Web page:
has always been eclipsed by Beethoven's—a substantial and vocally demanding composition loved throughout the world, and especially valued by tenors and their audiences, even those who are otherwise disinclined to sing, or listen to, Lieder. No less a person than the poet himself endorsed Beethoven's work (dedicated to him) at the expense of all other settings—it was also set by such composers as Pilz and Righini. Schubert certainly knew Beethoven's miniature cantata in the Italian manner of an 'Andante con Allegro' (it was written in the year before he was born) and he confessed to his friend Josef Httenbrenner that he was reluctant to set the poem 'because he would have to write it exactly as Beethoven did.' This of course was not the case; as a child of a new age, Schubert heard different, more intimate things in the music of Matthisson's words. His song has the flexibility and scale of a personal statement, for it is meant to be sung in the home, out of earshot of prince or countess; in it we feel that Adelaide is a real person, a young and graceful girl whom Schubert might have known (or shyly wished to know) whose comely shape is not entirely hidden by eighteenth-century court dress. Einstein states that between the two settings lies the dividing line between Classicism and Romanticism, and it truly amazing how much difference eighteen years makes in the evolution of word setting in the German language. The Beethoven work, for all the ardour of its Andante, loses something of its spontaneity in the repetitive formula of the 'Allegro con Moto'; this echoes the classical grandeur of the opera seria of Mozart's time. But Mozart, on a completely different scale, makes an appearance in Schubert's setting nevertheless: the accompanimental figure of the first and last verses with its seven-note gruppetto ascending and then turning in on itself, derives from his immortal song Abendempfindung
, which, like Adelaide
, envisages love outlasting the ashes of the grave.
The new thing about this song, as far as Schubert is concerned, is the happy ability to illustrate the multifarious workings of nature without interrupting the flow of melody, or compromising the essentially straightforward musical conception. The triplets of the accompaniment's middle section may derive from Beethoven's setting, but the vocal line is set in an entirely different manner. The very first word 'Einsam' shows we are no longer in Beethoven's company—a new generation seems to be saying 'Play it again, Einsam, but differently.' The long note (a dotted minim) of the first vowel and the falling figure say more about the solitary state of the poet than the older master's ascending crotchets. While Beethoven digs deep into the line for the word 'lieblichen', Schubert lets the word rise to delighted heights. In verse 2 the accompaniment mirrors the 'spiegelnden Flut' the bar after the words, while the voice part continues with another idea—a subtle canonic variant of the idea of illustrative music; one can see and hear the setting sun in two banks of descending round semibreves, and the voice launches itself into the starry meadows by means of an exceptionally beautiful and unexpected modulation into G flat. The singer is asked to sing very high here, but not without poetic reason. In verse 3 we have breezes, bells, waves and nightingales; the murmuring triplets on the piano and the bell-like minims ringing out in the pianist's little finger, are successfully pressed into Protean service to depict them all. Adelaide's name is sung twice at the end of the verse. In Beethoven's song, the poem's last verse had been the start of an extended allegro movement, but here the last verse is a recapitulation of the music of the first. In the final bars, Adelaide is invoked three times; the dying fall of both vocal and bass lines brings the song to a hushed conclusion of murmured quietus.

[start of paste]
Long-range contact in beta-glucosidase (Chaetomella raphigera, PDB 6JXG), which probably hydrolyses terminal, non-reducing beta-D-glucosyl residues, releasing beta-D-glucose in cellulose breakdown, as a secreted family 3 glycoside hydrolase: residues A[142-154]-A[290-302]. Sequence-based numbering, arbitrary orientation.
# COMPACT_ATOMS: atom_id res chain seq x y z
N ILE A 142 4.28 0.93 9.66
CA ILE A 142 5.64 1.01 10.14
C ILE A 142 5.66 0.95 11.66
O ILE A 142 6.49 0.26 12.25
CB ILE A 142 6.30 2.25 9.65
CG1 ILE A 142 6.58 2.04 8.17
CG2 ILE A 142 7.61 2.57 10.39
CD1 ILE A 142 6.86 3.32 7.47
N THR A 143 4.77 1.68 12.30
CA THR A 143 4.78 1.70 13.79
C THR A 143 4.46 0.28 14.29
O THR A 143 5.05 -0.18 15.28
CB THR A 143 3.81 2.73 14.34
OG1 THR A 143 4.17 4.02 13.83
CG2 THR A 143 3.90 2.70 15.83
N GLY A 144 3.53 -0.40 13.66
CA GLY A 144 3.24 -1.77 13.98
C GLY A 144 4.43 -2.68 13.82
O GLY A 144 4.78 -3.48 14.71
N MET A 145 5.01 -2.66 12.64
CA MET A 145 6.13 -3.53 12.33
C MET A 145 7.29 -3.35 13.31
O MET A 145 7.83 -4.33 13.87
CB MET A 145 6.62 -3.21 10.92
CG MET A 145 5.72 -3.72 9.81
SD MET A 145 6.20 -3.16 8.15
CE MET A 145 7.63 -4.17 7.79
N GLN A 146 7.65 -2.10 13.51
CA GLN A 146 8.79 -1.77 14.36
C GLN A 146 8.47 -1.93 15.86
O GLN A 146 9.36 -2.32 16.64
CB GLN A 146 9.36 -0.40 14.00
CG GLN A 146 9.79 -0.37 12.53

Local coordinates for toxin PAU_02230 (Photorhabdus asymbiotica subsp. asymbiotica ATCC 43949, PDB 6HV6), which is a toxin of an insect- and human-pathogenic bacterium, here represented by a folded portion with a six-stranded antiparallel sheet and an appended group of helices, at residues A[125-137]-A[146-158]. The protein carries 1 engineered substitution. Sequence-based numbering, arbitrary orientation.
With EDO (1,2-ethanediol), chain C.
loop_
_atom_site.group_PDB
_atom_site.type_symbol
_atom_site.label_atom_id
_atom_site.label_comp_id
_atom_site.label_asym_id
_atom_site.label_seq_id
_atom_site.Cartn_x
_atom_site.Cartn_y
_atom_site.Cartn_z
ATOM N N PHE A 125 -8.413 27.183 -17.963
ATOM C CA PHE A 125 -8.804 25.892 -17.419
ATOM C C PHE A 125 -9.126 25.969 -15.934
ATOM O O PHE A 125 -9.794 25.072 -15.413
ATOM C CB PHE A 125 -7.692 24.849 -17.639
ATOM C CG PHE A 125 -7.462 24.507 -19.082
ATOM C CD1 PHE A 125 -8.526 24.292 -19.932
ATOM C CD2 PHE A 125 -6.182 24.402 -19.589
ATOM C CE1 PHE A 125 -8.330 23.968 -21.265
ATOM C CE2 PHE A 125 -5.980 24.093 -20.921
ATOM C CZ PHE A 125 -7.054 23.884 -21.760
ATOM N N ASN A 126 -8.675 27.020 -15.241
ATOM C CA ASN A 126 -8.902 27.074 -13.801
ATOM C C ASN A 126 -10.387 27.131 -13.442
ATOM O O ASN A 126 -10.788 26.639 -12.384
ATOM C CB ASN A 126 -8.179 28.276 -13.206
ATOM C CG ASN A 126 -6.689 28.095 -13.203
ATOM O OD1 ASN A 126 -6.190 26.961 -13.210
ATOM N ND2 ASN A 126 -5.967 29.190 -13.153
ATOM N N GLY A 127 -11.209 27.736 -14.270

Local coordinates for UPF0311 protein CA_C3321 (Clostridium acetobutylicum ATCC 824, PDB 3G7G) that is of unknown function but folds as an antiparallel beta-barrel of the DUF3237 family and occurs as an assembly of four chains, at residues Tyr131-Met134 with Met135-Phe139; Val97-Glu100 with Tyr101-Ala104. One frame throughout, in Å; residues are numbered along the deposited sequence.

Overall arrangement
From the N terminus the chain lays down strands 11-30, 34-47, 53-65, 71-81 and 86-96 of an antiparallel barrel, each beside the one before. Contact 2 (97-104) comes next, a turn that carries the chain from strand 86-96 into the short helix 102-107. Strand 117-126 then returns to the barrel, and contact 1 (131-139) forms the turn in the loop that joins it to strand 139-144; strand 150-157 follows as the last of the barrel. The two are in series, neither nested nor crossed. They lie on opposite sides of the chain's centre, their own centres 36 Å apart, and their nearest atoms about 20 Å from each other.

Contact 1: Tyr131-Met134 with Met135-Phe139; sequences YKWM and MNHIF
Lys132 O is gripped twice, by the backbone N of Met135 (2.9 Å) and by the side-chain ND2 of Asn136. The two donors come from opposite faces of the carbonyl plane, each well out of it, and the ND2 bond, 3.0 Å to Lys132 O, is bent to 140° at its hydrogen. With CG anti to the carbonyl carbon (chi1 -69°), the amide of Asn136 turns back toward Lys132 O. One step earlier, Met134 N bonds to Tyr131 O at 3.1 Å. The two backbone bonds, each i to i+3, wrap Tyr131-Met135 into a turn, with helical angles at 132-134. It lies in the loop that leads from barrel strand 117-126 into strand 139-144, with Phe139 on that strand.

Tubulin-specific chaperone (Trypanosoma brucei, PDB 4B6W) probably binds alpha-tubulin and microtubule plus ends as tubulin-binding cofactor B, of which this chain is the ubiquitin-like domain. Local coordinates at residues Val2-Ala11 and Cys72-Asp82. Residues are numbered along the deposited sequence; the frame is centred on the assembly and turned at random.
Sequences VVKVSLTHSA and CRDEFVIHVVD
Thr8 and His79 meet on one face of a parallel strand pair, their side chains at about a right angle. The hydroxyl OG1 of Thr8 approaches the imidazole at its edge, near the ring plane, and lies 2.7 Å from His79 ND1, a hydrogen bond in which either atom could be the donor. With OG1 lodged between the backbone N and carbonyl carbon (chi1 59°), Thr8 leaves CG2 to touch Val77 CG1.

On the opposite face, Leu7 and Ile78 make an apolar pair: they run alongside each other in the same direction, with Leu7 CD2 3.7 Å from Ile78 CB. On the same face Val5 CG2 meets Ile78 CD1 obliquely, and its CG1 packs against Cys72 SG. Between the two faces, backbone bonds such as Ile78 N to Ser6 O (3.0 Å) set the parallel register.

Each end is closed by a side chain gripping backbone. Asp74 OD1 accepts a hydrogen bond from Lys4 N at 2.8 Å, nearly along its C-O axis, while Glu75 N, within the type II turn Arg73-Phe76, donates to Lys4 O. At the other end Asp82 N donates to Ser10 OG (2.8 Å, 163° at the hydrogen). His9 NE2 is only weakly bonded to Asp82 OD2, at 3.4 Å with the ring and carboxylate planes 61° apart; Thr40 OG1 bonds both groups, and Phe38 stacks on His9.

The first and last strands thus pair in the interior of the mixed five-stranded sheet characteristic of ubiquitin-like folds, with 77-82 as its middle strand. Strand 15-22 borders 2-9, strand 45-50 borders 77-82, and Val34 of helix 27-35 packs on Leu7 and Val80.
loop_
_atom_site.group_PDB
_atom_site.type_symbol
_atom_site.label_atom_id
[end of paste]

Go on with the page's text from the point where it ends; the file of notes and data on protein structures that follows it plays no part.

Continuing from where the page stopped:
from notes by Graham Johnson © 1991